Cholera worries Dos Santos

According to a Press release issued to The Southern Times, the measures to be taken include relocating families living in cholera-prone areas, mostly unplanned and overcrowded shanties. A technical team has since been set up to specifically deal with the situation. By press time, cholera had claimed at least 1,500 lives in the diamond and oil-rich country that three years ago saw the end of a three-decade-long war, which killed thousands of people. The World Health Organisation said in Luanda that the diarrhoeal disease that broke out in February had claimed 1,514 lives from more than 40,557 cumulative cases. In its latest update on the epidemic that has affected 13 of Angola’s 18 provinces, the WHO said 282 new cases of the disease and six deaths were recorded within a 24-hour period. Luanda Province alone, where cholera erupted in slum districts of the capital on February 13, continues to bear the brunt of the epidemic and 275 fatalities have occurred from over 20,781 cases. This is what has prompted Dos Santos to declare what is being referred to as a national disaster. According to a Press statement from the Angolan President’s office, the plan to fight the disease would be carried over a period of six to 12 months. “It should include concrete measures to speed up the resettlement of families in critical (vulnerable areas) regions,” said Dos Santos. Other measures being put in place include the improvement of the supply of potable water, purchasing water tanks for areas without piped water and the setting-up of a well managed system for collection and treatment of garbage in residential areas. The civic authorities have also been asked to properly plan markets that are being built around the country to avoid such outbreaks. The order from Dos Santos says the Angolan Armed Forces (FAA) must co-ordinate all such interventions.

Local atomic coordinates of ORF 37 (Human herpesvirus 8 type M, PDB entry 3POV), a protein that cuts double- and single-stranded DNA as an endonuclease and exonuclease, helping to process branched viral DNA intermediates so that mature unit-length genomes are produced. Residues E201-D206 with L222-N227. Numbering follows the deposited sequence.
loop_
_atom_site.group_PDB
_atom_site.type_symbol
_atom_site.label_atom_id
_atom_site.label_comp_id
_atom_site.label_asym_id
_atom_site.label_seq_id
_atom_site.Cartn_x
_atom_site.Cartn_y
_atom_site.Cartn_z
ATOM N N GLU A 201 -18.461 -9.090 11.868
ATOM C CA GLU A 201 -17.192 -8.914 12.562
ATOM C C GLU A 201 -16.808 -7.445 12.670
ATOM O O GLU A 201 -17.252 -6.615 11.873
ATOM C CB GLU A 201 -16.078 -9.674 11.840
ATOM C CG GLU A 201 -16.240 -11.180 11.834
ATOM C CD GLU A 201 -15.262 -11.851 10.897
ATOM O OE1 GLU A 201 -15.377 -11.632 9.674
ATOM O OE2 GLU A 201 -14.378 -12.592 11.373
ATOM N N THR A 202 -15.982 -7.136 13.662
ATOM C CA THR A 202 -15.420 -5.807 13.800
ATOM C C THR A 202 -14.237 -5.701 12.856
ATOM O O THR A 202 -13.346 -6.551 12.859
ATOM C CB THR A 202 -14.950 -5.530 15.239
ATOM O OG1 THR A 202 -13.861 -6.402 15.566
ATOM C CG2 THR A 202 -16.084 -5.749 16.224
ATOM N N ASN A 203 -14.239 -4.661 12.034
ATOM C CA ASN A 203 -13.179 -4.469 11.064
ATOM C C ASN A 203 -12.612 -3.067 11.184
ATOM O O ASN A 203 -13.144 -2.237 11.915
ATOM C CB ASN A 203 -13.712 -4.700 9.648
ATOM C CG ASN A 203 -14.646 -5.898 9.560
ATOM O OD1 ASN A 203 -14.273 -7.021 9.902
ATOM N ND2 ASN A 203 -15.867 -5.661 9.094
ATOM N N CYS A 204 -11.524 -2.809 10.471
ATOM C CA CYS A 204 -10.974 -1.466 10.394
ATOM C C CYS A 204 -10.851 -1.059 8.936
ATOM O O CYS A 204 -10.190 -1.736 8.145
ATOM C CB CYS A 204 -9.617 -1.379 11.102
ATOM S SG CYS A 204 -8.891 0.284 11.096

June 2006
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